Prince Hamlet of Denmark, the main character in Shakespeare's famous play Hamlet, is one of the most complex figures in Western literature. Faced with avenging the murder of his father by killing his uncle, Hamlet struggles with the conflict between good and evil, weakness and strength, and his own indecision.
Hamlet is based on a legendary character found in Danish and Icelandic myths and folktales. An early version appears in an Icelandic saga of the A . D . 800S. Later the Prose Edda, a book of Norse* mythology from the 1220s, mentions a man named Amloi or Amlothi, whose story is similar to that of Hamlet.
Another source for the legend is Historiae Danicae (Danish Histories), written by Saxo Grammaticus in the 1100s. The work contains a story about a figure named Amleth who, like Hamlet, slays the uncle who has murdered his father. Modern scholars have found characters in early Celtic* mythology that seem related to the legend of Hamlet as well.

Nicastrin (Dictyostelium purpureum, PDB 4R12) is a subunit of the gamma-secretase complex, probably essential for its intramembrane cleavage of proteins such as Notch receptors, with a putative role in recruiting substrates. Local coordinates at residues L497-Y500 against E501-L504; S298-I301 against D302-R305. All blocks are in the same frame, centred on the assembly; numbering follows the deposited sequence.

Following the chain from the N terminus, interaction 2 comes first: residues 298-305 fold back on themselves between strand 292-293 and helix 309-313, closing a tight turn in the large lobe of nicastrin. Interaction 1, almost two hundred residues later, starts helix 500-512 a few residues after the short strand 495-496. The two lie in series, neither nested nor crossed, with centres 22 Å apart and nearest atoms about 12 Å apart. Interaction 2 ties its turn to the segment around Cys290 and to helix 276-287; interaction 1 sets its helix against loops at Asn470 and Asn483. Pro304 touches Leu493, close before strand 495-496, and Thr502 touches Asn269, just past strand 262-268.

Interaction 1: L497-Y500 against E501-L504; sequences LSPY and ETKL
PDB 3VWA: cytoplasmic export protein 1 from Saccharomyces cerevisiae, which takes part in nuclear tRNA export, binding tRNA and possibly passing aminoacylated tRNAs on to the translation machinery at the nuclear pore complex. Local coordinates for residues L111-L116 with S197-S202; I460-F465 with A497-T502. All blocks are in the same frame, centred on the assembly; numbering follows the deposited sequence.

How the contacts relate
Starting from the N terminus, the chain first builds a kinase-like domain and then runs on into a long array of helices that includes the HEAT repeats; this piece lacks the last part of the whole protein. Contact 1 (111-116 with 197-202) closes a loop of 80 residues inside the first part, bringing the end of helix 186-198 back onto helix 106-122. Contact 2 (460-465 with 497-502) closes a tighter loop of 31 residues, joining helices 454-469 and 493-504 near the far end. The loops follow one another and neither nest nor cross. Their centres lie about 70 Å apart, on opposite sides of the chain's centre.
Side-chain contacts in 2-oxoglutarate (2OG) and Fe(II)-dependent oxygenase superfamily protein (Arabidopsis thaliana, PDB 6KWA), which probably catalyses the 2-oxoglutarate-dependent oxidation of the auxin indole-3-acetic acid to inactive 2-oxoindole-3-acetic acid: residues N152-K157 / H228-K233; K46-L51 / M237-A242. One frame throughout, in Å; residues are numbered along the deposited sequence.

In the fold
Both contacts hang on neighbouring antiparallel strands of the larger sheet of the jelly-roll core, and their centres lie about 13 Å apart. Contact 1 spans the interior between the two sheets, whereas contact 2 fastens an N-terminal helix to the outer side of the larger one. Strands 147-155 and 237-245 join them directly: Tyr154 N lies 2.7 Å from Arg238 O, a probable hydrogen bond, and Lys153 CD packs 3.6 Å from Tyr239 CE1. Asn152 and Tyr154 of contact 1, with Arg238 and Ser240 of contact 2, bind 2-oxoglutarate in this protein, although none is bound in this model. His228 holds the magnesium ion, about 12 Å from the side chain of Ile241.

In Shakespeare's play, first performed in about 1600, Hamlet's uncle Claudius has murdered Hamlet's father and married his mother. Although eager for revenge, Hamlet is reluctant to act. The play focuses on his emotional turmoil and eventual acceptance of his fate. Although Hamlet finally kills Claudius, his actions lead to his own death as well as the deaths of others, including his mother.
saga story recounting the adventures of historical and legendary heroes; usually associated with Icelandic or Norse tales of the Middle Ages
* See Names and Places at the end of this volume for further information.